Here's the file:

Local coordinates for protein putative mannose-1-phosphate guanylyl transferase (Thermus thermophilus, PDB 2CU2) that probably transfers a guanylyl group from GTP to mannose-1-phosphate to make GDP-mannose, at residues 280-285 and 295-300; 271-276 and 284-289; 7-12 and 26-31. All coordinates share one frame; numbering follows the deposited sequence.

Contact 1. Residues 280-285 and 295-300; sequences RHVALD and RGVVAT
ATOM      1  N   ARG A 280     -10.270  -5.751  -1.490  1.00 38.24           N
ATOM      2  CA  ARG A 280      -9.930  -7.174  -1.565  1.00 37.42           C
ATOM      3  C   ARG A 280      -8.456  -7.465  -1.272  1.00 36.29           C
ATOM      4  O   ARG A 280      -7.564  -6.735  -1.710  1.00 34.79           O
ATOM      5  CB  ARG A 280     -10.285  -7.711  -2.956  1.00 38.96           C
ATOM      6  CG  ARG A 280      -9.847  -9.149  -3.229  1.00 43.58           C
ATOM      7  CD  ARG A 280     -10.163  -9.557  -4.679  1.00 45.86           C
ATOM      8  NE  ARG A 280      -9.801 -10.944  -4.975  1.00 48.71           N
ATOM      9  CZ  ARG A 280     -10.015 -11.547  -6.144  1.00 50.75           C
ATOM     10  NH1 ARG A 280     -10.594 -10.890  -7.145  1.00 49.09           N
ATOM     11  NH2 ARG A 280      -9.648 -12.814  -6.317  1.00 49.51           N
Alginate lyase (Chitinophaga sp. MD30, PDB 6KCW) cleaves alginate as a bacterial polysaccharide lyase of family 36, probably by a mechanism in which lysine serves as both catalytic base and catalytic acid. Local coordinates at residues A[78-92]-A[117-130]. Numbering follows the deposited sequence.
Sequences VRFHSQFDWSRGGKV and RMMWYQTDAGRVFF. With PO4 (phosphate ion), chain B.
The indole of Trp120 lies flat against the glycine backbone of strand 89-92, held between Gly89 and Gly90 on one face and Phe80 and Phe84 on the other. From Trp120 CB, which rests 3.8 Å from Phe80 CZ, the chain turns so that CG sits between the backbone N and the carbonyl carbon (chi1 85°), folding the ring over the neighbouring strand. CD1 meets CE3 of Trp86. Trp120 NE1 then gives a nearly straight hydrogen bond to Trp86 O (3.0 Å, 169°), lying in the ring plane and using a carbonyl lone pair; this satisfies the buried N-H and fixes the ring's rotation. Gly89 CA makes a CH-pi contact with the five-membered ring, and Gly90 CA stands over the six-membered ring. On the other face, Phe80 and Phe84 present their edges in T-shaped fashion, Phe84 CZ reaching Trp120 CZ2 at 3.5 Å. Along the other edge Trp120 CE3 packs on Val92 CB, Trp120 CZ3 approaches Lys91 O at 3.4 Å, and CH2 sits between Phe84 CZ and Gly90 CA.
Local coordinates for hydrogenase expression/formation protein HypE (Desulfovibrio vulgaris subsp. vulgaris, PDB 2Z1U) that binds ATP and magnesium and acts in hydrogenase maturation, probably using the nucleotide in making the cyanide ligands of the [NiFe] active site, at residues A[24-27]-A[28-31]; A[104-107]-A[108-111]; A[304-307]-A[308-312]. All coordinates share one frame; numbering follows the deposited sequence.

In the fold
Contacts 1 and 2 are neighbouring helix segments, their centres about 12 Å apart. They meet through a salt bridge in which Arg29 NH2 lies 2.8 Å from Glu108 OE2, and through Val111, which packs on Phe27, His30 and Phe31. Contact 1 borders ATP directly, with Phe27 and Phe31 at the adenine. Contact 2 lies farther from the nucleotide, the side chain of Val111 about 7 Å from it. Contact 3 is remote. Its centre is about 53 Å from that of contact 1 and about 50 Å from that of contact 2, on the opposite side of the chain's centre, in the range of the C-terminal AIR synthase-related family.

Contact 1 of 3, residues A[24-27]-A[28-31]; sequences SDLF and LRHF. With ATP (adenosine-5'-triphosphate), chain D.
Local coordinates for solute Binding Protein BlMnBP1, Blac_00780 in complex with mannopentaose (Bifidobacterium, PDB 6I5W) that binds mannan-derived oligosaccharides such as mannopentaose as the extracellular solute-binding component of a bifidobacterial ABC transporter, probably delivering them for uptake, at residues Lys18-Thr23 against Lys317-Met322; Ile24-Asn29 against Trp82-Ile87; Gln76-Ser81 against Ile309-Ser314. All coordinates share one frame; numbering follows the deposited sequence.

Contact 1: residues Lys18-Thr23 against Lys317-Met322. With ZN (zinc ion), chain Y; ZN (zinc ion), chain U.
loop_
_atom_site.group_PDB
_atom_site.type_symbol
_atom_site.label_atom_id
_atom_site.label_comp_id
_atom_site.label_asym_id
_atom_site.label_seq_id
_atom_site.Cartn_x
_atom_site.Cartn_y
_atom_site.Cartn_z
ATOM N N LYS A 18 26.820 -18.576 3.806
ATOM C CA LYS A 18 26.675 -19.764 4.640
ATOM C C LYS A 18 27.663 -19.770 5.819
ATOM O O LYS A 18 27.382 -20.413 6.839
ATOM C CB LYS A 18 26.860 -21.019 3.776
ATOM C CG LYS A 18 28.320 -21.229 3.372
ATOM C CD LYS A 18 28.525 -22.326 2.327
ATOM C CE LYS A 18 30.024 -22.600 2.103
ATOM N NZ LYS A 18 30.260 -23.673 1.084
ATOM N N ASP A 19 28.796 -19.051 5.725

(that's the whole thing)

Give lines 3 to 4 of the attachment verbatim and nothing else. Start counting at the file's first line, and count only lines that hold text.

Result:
ATOM      1  N   ARG A 280     -10.270  -5.751  -1.490  1.00 38.24           N
ATOM      2  CA  ARG A 280      -9.930  -7.174  -1.565  1.00 37.42           C